Development Gateway (DG) is proud to launch the Administrative Data-Driven Decisions (AD3) program, supported by the William and Flora Hewlett Foundation. Through this program, DG will work with governments in East and West Africa to improve the efficiency, effectiveness, and use of administrative data systems.
Geography and accessibility to services hold significant weight in identifying comprehensive strategies to sustainably control the HIV/AIDS epidemic. The Open Geospatial Data Center for Health (OpenDCH) project, supported by PEPFAR, aims to advance analysis of where the most affected communities are located, to focus on closing gaps in HIV testing and treatment. It will serve to improve understanding of HIV program coverage at the community level — leading to improved adherence, retention, and targeting of services.
PRESS RELEASE – As an international nonprofit, Development Gateway has become known for international thought leadership on data for development and our experience in country-led data programs around the world. We are pleased to announce that DG has received an award from the Millennium Challenge Corporation (MCC) to implement an innovative, results-based project, “Data for Youth Services Collaborative (DYSC) in Côte d’Ivoire.” Over the next 27 months, we will bolster the sub-national supply and use of data for Ivorian citizens, engage youth as champions of these services, and fuel innovation.
Agriculture data being reported, collected, and visualized is growing exponentially. But are the data we’re spending so much to collect truly relevant for decision makers? We’re proud to announce that, through our Results Data Initiative (RDI), we’re working with Malawi’s Ministry of Agriculture, Irrigation and Water Development (MOAIWD) to design a National Agriculture Management Information System (NAMIS).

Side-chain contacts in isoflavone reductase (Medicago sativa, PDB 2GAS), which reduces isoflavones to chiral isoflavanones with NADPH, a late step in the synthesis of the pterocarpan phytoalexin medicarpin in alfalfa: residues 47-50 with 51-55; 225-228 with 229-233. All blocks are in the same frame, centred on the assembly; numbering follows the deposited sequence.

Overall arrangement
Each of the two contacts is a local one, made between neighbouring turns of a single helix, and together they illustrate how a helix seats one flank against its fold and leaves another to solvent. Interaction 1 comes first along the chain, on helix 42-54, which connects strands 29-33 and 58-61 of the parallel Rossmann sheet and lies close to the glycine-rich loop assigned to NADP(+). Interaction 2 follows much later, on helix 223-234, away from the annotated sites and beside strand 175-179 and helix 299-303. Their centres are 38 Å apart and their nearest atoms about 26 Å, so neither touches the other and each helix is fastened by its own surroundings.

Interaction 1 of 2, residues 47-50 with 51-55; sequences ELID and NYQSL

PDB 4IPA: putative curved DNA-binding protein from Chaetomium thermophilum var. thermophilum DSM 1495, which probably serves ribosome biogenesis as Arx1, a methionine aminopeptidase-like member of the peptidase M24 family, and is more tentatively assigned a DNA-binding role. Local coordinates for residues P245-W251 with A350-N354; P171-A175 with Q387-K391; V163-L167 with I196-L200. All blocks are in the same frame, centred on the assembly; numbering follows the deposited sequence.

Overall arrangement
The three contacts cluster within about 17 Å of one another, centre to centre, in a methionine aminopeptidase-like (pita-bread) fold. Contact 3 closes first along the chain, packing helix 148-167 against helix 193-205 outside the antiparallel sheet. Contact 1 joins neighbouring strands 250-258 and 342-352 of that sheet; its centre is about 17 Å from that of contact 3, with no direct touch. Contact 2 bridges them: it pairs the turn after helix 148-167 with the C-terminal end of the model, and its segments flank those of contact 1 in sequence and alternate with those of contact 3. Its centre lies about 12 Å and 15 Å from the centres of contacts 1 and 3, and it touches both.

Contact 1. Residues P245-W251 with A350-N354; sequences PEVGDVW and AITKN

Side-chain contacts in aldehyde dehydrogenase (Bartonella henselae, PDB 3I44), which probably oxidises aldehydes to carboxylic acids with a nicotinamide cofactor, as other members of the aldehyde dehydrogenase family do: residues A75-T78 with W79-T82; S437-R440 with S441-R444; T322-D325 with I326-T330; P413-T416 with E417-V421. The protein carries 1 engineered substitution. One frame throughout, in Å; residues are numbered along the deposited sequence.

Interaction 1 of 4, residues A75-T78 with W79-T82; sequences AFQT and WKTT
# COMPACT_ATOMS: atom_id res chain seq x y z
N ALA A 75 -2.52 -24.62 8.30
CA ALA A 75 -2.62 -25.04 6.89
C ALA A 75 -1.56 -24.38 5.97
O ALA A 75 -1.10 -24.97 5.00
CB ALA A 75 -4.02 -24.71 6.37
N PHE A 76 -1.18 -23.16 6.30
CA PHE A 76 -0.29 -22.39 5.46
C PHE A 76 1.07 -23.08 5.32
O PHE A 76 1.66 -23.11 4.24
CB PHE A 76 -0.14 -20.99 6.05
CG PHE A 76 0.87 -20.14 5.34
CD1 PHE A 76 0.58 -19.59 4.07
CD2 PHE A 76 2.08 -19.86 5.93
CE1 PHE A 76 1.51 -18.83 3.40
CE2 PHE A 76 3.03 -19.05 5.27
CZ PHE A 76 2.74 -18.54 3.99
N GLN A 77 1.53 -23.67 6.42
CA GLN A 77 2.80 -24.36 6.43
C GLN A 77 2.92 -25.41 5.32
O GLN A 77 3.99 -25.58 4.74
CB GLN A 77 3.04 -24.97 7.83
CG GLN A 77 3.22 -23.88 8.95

Eight years after the devastating earthquake, Haiti is in a unique position as it transitions from being the recipient of post-disaster humanitarian aid to pursuing stable, sustainable development. With this in mind, how can we make geocoded data easier to collect, analyze, and use as part of decision-making processes in the country?
The Strauss Center's program on Climate Change and African Political Stability (CCAPS) analyzes how climate change could impact African and international security. Program research explores the drivers of climate insecurity, links between climate change and conflict, national responses to shocks and conflict, and the impact of adaptation aid responses.
The Strauss Center's Climate Change and African Political Stability (CCAPS) program has released a new aid dashboard that includes an interactive map and graphing tools, allowing users to explore trends in aid allocation by donor, sector, and demographics across Africa. The dashboard is a collaborative effort that includes geocoded aid data from CCAPS and several partner institutions. AidData and CCAPS built the aid dashboard using Esri tools to combine trends analysis with the most comprehensive collection of geocoded data on aid projects in Africa.
The Climate Change and African Political Stability (CCAPS) program launched Version 2.0 of the CCAPS mapping tool this week, adding the full Social Conflict in Africa Database, and updating the Armed Conflict Location and Event Dataset (ACLED) with events through 2012.
Mapping aid activities is a powerful way to show what donors are doing and where, which could be a big help in division of labor discussions.